To move or not to move? For broadcasters considering a change in a station’s community of license, this question now requires a bit more forethought. There may be unintended consequences for broadcasters that request a community of license change based on tenuous future plans.   In a recent letter decision, the Commission’s staff reminded an applicant that upon receiving a final Commission decision to change the commercial FM radio station’s community of license, it traded in its license for an ‘implied STA’ to continue operating its station with its existing licensed facilities. In other words, the existing facilities would no longer receive contour protection from other stations and technical proposals that they wanted to make through modifications or other applications. The FCC staff stated that the applicant who had received authority to change city of license was obligated to construct its stations at the new community. Furthermore, the Commission could cancel the implied STA, requiring the station to cease operations, if the existing facilities continue to impede construction of any approved third party modifications.   According to the Commission, a request to change a community of license carried with it an implied certification that the applicant is ‘ready, willing and able’ to construct and operate the facility. Because the applicant who changed city of license in this case did so through a modification of the FM Table of Allotments rather than through a one-step application (which was not available to make the change they requested at the time they first sought the city of license modification), this decision leaves us with many questions, but certainly warns applicants for city of license changes that they must consider their plans carefully.       

The facts in this case began in 2003 when, as part of a rulemaking proceeding, the FCC issued a Report and Order modifying the KIKT(FM) community of license from Greenville, Texas to Cooper, Texas and later that year granted a construction permit to implement the same. Immediately prior to expiration of the construction permit in 2006, its licensee re-filed for identical facilities, and did so again immediately prior to the 2009 expiration date. The Commission granted the licensee a total of three construction permits for the same facilities in Cooper, Texas. Meanwhile, another broadcaster filed an application to improve the facilities of its station KNOR(FM) – an upgrade that was mutually exclusive with the existing KIKT(FM) facilities at Greenville.  Therefore, the Commission’s approval of the KNOR(FM) upgrade contained a special operating condition requiring KIKT(FM) to initiate operations at Cooper, Texas before KNOR(FM) could implement its upgrade. After what amounted to three, three-year extensions, the KNOR licensee petitioned the Commission for the condition to be removed and KIKT(FM) be forced to make its move to Cooper, Texas. The Commission agreed, finding that, despite the fact that allowing KNOR(FM) to implement its upgrade would result in interference to KIKT(FM)’s existing facilities, the Commission decided that it was in the public interest to remove the special operating condition at issue. However, the Commission denied the request to cancel the implied STA, and instead threatened to cancel the implied STA if KIKT(FM) isn’t constructed at Cooper on or before the current construction permit deadline in 2012.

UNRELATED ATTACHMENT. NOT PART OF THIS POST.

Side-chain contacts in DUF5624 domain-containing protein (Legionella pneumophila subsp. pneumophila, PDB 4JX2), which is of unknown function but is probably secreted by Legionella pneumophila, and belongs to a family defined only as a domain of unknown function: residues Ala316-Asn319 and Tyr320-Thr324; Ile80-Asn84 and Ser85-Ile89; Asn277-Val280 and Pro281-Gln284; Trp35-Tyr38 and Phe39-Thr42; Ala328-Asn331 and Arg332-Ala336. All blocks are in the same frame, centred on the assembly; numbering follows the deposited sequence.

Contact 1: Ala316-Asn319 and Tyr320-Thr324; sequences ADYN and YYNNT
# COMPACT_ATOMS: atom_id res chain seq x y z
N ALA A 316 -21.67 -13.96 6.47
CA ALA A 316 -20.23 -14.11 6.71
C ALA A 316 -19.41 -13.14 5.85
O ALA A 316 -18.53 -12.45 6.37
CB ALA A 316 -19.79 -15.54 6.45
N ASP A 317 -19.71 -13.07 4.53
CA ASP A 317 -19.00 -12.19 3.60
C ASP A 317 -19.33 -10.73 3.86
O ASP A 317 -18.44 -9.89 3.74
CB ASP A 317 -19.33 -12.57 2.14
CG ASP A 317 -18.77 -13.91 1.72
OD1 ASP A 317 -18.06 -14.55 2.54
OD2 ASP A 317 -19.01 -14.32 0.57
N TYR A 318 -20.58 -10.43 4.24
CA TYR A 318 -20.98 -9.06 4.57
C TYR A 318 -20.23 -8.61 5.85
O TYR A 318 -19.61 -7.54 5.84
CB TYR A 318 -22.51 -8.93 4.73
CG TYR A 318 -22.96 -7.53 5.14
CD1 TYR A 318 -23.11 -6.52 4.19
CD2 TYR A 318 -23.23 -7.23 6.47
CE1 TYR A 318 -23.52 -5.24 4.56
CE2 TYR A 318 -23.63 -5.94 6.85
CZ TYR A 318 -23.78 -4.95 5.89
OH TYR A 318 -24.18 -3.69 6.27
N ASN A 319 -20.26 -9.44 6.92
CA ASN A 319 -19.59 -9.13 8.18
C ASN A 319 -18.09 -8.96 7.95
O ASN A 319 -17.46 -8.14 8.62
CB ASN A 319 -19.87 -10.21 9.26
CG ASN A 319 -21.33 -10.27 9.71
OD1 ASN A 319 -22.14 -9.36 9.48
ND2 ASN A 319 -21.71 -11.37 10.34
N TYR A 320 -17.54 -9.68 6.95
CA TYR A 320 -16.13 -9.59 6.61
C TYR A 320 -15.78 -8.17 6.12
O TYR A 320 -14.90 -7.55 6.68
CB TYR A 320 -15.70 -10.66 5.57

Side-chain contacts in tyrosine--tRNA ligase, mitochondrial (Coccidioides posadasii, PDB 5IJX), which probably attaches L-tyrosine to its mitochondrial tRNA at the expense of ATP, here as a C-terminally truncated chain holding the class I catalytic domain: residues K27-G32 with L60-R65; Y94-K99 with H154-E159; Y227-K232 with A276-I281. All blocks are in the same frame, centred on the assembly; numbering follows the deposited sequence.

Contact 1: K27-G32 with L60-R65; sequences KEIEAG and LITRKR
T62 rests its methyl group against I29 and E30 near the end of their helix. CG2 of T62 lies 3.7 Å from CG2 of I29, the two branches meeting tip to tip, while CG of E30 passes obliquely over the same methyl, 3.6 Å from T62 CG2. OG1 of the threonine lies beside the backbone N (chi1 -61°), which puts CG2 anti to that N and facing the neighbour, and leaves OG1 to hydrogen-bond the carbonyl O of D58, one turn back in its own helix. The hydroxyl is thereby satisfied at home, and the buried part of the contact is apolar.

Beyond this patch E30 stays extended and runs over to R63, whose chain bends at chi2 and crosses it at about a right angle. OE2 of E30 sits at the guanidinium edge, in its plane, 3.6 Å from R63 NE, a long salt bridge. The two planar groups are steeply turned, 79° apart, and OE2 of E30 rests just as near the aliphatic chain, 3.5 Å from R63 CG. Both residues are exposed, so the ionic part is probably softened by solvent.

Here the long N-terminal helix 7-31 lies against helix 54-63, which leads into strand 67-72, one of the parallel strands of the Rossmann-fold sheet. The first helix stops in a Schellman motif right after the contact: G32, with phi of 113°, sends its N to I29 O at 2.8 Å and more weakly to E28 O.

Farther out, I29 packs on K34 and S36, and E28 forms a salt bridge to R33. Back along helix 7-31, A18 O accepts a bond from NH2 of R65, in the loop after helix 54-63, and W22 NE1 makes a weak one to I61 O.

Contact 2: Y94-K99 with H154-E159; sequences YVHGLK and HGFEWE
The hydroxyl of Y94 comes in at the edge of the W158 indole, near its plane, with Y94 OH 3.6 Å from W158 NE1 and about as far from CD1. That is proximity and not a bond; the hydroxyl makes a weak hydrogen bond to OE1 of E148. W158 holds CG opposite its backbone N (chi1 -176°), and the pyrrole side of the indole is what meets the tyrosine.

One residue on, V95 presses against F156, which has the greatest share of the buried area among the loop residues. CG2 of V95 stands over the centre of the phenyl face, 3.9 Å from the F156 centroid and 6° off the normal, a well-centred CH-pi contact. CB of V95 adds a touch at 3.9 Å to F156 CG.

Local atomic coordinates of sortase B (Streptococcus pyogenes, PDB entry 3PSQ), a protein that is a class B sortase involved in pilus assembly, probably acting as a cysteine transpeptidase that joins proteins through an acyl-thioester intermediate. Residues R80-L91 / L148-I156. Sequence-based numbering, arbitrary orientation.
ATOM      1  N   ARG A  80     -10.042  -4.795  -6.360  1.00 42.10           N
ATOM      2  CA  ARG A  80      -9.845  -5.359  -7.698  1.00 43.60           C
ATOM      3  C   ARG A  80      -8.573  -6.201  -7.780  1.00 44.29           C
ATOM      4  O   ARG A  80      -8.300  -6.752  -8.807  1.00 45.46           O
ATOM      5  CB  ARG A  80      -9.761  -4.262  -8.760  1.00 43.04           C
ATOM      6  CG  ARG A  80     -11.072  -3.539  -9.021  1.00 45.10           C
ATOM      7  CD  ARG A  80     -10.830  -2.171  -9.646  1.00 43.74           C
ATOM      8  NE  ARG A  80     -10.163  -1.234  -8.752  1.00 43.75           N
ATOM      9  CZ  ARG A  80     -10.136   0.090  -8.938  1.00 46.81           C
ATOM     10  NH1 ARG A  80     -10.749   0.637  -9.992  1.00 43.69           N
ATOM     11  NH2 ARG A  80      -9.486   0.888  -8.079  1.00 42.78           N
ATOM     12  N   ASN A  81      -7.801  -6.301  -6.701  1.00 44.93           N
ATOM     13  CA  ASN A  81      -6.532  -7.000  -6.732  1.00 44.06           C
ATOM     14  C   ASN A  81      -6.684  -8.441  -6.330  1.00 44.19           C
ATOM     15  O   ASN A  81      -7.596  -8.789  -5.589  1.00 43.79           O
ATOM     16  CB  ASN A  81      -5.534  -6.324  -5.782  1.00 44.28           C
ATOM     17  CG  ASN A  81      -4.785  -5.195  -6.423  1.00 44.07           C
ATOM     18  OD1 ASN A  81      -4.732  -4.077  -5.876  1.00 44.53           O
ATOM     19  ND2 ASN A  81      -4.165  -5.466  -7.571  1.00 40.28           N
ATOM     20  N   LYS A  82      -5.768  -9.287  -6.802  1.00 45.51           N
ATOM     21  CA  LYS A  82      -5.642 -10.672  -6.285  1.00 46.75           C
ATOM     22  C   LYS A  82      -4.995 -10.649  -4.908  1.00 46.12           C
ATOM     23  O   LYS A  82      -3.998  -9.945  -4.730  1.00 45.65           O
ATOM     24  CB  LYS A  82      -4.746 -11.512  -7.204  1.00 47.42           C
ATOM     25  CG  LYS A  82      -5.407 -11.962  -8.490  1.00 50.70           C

The Commission’s decision adds a wrinkle to the commonly held understanding that a broadcast applicant won’t be forced to build facilities authorized by a construction permit and can surrender a construction permit with no penalty. Now broadcasters need to seriously consider the viability of any proposed community of license changes, lest they unintentionally abandon the licensed facilities. But there are several facts that were present in this case and we can’t be sure just how pivotal they were to the outcome. For instance, the KIKT(FM) community of license change was part of a rulemaking proceeding. Now that community of license changes have been streamlined and, in most cases, do not need a rulemaking but can be requested as minor change applications, it remains to be seen whether this decision would apply with equal force in that context. And, if there is no competing facility, will the Commission nevertheless mandate construction of these community of license changes, even if the permittee decides, after the permit is granted, that its plans have changed? Is it in the public interest to force construction if there is no mutually exclusive modification or proposal lying in wait? What happens in the noncommercial context where there is no Table of Allotments, so there is no placeholder for the new community of license?   This case presented a set of polarized facts, that some might say could only result in the decision that the Commission’s staff reached. Warehousing spectrum for six years is clearly not in the public interest, especially when it obstructs implementation of a new proposal. But given the questions raised above, we can’t be certain how this decision would be applied to different facts. Nevertheless, this case serves as an indicator to broadcasters about where the Commission is headed as it relates to community of license changes, and a cautionary tale to those hasty to make moves without understanding the implications. Make such proposals seriously, as you may be forced to build what you promised even if your plans later change.